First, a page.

The second challenge was getting an accurate sketch of the perspective. Between the windowsills and the blinds, I spent a little extra time on the sketch to be sure I got it right. This painting is a bit larger than I usually work so I used my massive T-square (3 feet long) to make the sketch. It’s so big I often only use it for mat cutting…or retrieving things that have rolled away under furniture. Nice to use it for its intended purpose!
Since the lighting is so bright, I used a few additional reference photos of the cats to get the colors right. They have a light tan undercoat with grayish stripes. The stippling texture I’ll often use in details worked out well here for their coloration. One of the most interesting parts to paint was the tabletop due to the window and vase reflections. I also enjoyed painting the cats, and in particular getting the ear positions right. They’re definitely listening here.
I got a commission recently from an unexpected source. A few months ago I started posting close-up details of my paintings & drawings on Instagram and Tumblr. I figured it would be an interesting opportunity to show off the details you’d see if you could see it in person. One such post was a detail of Statement VII (the doctor): specifically, a close-up view of his hands jotting down notes. This caught the eye of our friends Kevin and Allison as they both work in writing/journalism and they inquired about a commission. I offered to change up details if they liked (different colors? new photo shoot in the same pose with one of them?) but they opted for a painting from the original photo.
The detail I posted on Instagram is about 3″x3″, and the new painting I created is 12″x12″. When I checked the original photo, I realized I’d skewed it a bit more warm/orange on the original painting. I liked some of the purple tones so I shifted a little bit back towards that for this version of it. I also pulled the crop back slightly to show cuff details for both hands.
While I was working on it, my friend Jeremy saw it and pointed out that it had a distinctly different feel to it when viewed from different angles. I often adjust the angle on reference photos for new paintings, but it never occurred to me to try that for this one. I rotated it a bunch of ways and decided that there were two that I felt looked best, so when I completed it I added hardware to allow it to hang two different ways: the original orientation, or turned 45 degrees for a diamond shape. I’m not sure which I prefer: I figure that can be a choice made based on where it’s going and what they’re in the mood to see.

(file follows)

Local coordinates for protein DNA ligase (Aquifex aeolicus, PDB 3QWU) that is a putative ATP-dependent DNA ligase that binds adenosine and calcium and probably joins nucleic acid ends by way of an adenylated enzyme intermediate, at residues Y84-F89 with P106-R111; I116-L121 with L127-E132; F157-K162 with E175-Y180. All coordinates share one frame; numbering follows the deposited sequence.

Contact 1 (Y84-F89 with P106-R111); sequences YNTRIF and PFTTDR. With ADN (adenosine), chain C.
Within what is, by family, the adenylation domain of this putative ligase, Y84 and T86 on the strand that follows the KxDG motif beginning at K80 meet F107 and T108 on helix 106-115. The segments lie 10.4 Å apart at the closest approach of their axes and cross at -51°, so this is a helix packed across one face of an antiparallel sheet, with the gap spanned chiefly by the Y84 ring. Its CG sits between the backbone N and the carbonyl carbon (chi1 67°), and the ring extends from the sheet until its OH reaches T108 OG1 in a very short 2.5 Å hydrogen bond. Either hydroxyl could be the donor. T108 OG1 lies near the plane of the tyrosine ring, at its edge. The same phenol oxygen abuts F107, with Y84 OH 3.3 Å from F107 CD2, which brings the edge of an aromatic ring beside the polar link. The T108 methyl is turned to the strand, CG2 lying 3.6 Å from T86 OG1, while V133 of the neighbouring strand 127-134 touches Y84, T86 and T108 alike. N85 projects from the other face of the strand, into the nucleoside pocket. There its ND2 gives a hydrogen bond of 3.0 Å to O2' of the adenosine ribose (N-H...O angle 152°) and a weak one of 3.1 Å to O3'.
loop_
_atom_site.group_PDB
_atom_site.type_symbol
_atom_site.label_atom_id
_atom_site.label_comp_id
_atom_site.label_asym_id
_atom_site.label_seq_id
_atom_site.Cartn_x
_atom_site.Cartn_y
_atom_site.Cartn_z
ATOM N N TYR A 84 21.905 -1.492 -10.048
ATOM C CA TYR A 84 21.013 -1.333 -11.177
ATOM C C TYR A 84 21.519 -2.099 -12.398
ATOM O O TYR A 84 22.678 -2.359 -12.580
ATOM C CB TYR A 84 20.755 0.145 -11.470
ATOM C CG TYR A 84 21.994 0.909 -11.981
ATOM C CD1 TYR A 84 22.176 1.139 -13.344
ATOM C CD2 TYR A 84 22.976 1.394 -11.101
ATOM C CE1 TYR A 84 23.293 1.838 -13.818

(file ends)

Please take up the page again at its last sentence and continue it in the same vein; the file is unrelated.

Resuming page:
Enjoy your painting, Kevin & Allie!
Just finished this commission for a painting of Tobey, the furry friend of Alan’s co-worker Melinda. Last month, Alan was transporting an earlier painting, The Big Yawn, to its new owner at his work. Melinda spotted it and asked about a commission for her nursery.
We started by reviewing a few dozen photos, and she narrowed it down to six for me to look through in more detail. I picked three and did quick Photoshop mockups on different canvas shapes. One in particular had great lighting and detail, so I adjusted the angle and gave it a close crop to better match the intense staring-at-something-behind-you look cats often have.
The color layering (including the awful blue stage every painting goes through) worked to particularly good effect in the eyes. The fuzzy blurring of the white areas also helped soften the rest to make the details stand out more. Usually on these, especially on the paintings of people, I’ll just paint the edges black if I’m planning on adding a frame. I opted to paint around the edges on this one – so every layer I painted that you see here I also painted on each of the four edges (where applicable). It’s good practice in working out what looks right from different sides to ensure that changes in viewing angles won’t make the perspective look odd.
Enjoy your painting, Melinda!